Skip to main content
Premium Trial:

Request an Annual Quote

New Virginia Tech Institute to Focus on Neuroscience with Molecular Genetics, Informatics Components

By Alex Philippidis

NEW YORK (GenomeWeb News) – The newly-named founding executive director of the Virginia Tech Carilion Research Institute said it will begin operations this fall by ramping up a program in neuroscience — his longtime research focus, and a specialty of the university — to be followed over the first two years by programs in cardiovascular science and cancer.

Michael Friedlander told GenomeWeb Daily News the institute is preparing to recruit its first researchers, with roughly 30 teams anticipated over the next five to seven years.

"Literally in a matter of months, I'm hoping to have anywhere between three, four, five, and six teams in the neuroscience area on the ground and running," Friedlander said in an interview Friday. "And hopefully late in the first year, and certainly going into the second year, we'll be focusing on the other two areas of cardiovascular biology and cancer biology."

The ultimate number of teams, Friedlander said, may be more or less than 30, depending on available space and facilities, and the seniority of the new hires.

"If we end up with more senior people with larger teams, the number may be closer to 30, or maybe high-20s. If we end up with a balance of smaller and junior teams, it could be 35 or 38," he added.

Each team will have between five to 15 support staffers focused on applying molecular genetics, informatics, physiology, and computational modeling with behavioral studies to the study of human body functioning, as well as on developing new diagnostics and therapeutics.

The institute will seek to align its work with areas of active research at Virginia Tech, including inflammation, infectious disease, neuroscience, and cardiovascular science and cardiology.

"We're working as we speak right now on developing the ads and defining the types of people that we want to bring in, and so forth. We're hoping to start the recruiting right away. We're not going to wait till I move in to start doing that (recruiting)," Friedlander said. "Hopefully, we'll be able to identify some of the key people that come in that first weave within the fall, certainly by winter of this year."

Friedlander spoke two days after Virginia Tech announced his appointment to the helm of the research institute, which will take effect June 1. He is now the Wilhelmina Robertson professor and chair of the neuroscience department, and director of neuroscience initiatives, at the Baylor College of Medicine.

Friedlander has focused his research on brain development, traumatic brain injury, and synaptic plasticity. Before joining BCM in 2005, Friedlander spent 26 years at the University of Alabama at Birmingham, where he served as founding chair of neurobiology at the School of Medicine, as well as director of the Civitan International Research Center and the UAB Mental Retardation Research Center, and the first Evelyn F. McKnight Brain Institute Professor.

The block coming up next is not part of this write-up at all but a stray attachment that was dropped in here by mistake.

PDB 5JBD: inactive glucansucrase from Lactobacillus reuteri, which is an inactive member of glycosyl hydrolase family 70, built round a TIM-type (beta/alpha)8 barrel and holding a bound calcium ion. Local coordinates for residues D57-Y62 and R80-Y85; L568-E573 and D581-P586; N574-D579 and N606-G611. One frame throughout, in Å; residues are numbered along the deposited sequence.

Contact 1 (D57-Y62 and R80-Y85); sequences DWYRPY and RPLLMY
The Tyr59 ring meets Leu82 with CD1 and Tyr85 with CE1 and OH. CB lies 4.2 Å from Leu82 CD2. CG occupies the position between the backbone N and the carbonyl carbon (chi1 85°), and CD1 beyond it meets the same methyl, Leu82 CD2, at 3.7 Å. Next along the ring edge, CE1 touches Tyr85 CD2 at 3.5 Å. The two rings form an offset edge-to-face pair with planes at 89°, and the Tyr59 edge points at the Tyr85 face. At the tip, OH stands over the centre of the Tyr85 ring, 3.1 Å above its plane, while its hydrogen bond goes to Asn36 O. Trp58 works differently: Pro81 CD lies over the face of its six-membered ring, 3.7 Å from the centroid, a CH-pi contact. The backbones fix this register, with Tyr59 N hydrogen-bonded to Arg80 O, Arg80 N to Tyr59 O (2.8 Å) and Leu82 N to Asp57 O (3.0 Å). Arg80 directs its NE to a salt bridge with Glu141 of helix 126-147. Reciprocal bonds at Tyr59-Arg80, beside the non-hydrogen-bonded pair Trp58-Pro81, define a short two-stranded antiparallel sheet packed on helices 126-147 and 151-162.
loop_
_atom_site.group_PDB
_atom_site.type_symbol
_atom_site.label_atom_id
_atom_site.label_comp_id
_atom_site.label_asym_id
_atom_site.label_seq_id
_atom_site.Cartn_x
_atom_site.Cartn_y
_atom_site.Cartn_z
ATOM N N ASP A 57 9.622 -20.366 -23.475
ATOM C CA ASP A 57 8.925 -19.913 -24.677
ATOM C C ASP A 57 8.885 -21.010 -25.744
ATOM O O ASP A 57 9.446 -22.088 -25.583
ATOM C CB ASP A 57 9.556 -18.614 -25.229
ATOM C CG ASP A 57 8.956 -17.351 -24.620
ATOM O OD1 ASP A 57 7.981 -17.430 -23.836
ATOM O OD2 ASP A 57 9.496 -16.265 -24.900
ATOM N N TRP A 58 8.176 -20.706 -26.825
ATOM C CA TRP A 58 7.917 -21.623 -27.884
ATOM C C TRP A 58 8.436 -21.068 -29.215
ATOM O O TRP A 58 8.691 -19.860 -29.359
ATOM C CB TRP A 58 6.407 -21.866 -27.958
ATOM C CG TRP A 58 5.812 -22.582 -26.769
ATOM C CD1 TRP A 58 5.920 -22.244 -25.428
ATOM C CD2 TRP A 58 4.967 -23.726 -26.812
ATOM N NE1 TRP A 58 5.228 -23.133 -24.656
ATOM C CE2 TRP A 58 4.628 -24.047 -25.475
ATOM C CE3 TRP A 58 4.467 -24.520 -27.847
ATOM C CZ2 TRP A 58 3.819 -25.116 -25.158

Among his challenges at Virginia Tech, he said, will be to develop collaborative translational research programs, and forge partnerships with the university's Carilion School of Medicine, and the Carilion Clinic, a healthcare provider that operates a network of eight not-for-profit hospitals and a group practice with more than 600 physicians.

"Through that, we not only have the opportunity to collaborate with clinical practitioners and care providers, but with clinical investigators that are interested in using approaches, including human genomics and behavioral modification, for health, lifestyles, etc., [and] to tie that into our more fundamental research at the institute," Friedlander explained.

That research, he said, will begin with the relocation from Baylor of his neuroscience lab, focusing on basic brain research, brain diseases, and diseases of the nervous system.

"Our goal is to go after large populations, literally thousands of people, study the underlying genomics with some of these disorders of the brain," Friedlander said, "both those that are developmental disorders, that happen in children for example, as well as neurodegenerative disease and aging, and as well as disorders of what would be called mental health."

Friedlander's lab now has nine staffers. "Of that, five will be definitely coming along. There's another two that still I'm working on, and I'll see what happens," he said.

To fill the remaining positions, he said, "I'm hoping to be able to hire and attract a group of other neuroscientists from around the country to build in that area."

"We're really going to go after people that are outstanding and have national and international reputations" that include being published in leading journals, Friedlander told GWDN.